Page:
The hottest concert ticket this year turned out to be for one of the unlikeliest comebacks in a long time -- Vanilla Ice.
The much-maligned former rapper and teen idol came out leaner and much meaner with his new hardcore image Wednesday at the Showplace Theatre. The demand to get into the sold-out concert was so heavy, signs were posted outside the Showplace as crowds milled about on the street.
The audience packed inside the sweltering concert venue was again the young, white teen crowd that supported Ice during the multiplatinum success of his 1990 debut, "To the Extreme."
He has gone to the extreme again, missing the big hair and oversize, glittering MC Hammer-like costumes he was saddled with early in his career. Now he's sporting a hardcore uniform with his short, Caesar-like blond haircut and streamlined athletic shirts and shorts.
And instead of rapping out his trademark "Ice, Ice Baby," the new, harder Ice yells it out with the raw, gut-wrenching screams of the music on his new CD, "Hard to Swallow."
Whether the new Ice image is itself hard to swallow, was the question of the evening. The crowd was filled with the curious who couldn't wait to see what the new Vanilla Ice was about.
"I really liked his old stuff. I heard the new music and I thought it was funny. That's why I'm here," said Kim Merkel, 17, of Buffalo, who attended the concert with six curious friends. "We all bought T-shirts and we're planning on wearing them to school tomorrow."
It was the second Vanilla Ice concert for Todd Feldman, 20, of Buffalo, who had a hard time containing his excitement. "When I saw him a few years back, I thought it was my last chance," he said. "Tonight is a rite of passage -- you get a chance to see a living legend in a tiny club."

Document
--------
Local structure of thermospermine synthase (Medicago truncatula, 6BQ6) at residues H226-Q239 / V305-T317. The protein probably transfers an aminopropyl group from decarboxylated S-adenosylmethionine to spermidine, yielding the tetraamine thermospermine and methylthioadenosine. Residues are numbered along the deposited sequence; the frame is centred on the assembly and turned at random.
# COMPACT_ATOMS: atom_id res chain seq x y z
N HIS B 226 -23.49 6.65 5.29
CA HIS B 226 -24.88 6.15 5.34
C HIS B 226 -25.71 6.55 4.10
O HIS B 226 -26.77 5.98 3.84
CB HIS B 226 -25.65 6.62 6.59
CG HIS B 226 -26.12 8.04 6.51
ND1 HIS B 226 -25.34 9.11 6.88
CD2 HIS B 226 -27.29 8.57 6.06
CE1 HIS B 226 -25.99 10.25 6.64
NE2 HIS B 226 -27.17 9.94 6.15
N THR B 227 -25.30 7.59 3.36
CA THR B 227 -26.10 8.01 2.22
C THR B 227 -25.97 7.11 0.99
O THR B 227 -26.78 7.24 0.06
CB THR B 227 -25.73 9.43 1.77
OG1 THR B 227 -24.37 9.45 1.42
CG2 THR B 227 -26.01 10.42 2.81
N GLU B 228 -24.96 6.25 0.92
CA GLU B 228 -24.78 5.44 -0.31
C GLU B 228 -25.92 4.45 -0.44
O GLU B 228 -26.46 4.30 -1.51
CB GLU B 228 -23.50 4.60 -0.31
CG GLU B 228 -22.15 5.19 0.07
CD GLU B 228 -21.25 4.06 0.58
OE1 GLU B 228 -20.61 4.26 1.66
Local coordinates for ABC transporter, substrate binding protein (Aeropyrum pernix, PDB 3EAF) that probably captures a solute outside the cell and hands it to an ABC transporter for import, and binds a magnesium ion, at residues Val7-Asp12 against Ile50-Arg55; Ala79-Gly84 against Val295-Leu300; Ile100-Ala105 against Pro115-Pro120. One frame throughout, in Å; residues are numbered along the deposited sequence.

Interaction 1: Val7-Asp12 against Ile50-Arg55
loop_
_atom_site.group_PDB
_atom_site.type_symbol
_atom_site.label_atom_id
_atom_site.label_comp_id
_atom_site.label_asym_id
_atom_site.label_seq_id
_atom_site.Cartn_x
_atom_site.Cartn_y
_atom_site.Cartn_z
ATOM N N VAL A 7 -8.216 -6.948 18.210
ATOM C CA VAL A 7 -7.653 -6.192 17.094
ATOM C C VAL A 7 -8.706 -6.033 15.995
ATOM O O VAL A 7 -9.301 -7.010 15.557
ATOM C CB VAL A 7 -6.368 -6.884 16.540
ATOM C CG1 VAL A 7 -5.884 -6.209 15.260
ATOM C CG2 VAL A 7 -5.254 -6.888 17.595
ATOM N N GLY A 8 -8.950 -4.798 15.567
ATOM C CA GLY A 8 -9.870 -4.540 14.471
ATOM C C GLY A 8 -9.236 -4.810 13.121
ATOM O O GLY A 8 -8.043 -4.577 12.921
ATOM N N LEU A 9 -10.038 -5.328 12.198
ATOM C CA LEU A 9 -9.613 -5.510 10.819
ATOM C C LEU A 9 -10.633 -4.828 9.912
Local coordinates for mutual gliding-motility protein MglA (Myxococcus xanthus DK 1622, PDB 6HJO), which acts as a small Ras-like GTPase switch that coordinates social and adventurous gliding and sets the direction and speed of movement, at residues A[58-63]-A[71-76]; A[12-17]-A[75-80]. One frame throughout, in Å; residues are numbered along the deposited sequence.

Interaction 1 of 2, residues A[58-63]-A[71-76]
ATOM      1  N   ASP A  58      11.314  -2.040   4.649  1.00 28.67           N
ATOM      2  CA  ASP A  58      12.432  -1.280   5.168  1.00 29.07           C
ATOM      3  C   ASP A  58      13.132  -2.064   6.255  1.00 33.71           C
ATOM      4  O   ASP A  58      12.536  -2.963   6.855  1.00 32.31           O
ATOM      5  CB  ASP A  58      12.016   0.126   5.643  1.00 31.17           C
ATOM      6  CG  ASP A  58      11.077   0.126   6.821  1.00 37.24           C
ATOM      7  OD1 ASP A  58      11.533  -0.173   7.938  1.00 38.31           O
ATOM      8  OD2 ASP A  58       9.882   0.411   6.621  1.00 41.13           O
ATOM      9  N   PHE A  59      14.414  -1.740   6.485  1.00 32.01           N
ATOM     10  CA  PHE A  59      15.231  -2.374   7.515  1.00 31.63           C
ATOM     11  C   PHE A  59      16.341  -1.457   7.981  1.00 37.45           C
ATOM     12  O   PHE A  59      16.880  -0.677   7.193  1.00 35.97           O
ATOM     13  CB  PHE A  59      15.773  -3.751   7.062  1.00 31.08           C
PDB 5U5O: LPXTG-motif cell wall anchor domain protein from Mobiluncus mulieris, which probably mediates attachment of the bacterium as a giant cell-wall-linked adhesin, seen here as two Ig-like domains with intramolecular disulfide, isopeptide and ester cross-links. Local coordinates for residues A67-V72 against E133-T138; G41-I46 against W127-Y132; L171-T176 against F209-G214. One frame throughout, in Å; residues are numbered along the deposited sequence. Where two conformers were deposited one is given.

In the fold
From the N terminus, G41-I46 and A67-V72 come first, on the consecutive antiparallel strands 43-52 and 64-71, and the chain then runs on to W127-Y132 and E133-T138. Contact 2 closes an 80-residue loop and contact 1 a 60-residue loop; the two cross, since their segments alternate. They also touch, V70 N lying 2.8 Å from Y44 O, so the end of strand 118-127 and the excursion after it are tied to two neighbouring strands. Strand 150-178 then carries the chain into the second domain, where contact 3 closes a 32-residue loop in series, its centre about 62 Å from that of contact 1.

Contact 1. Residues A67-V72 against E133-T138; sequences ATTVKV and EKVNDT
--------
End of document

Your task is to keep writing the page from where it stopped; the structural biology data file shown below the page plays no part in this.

The concert was also a big event for Sean Carney, 12, of Tonawanda. It was the first concert ever for Sean, who says he's a fan of Ice from way back -- when he was 9. "I like him better now. He tells you about his life in his songs," Sean said.
But those stories behind the songs on "Hard to Swallow" were almost impossible to hear over harsh music and vocals that even made a few of the songs hard to distinguish from each other. Loud, crashing drums, grinding guitars and thumping bass lines were the soundtrack to the anger spewing from the stage (especially in Ice's song detailing his hatred for rock critics, with a title that's unprintable in a family paper).
His stage behavior reflected his brutal music, as Ice threw instruments and people around the stage in actions a bit too similar to the frenzied moves of Trent Reznor.
Ice's new sound still contained rap elements, but stood on its own as hardcore, which is the key to continued success beyond the novelty of this comeback tour.
The bombastic opening to "S.N.A.F.U." gave way to a fast rap over its heavy thunderings. The surprisingly gentle opening to "A.D.D." was mesmerizing with its steady drum beat and arpeggiating guitar before erupting into a high- jumping, heavy-thumping hardcore.
For his signature song, "Ice, Ice Baby," the singer let the crowd do the work as the audience took over the vocals without any instrumental help. He returned to the "old school" during his encore, with longtime collaborator DJ Zero on the turntable.
Rapper turned hardcore artist.
Wednesday evening at the Showplace Theatre.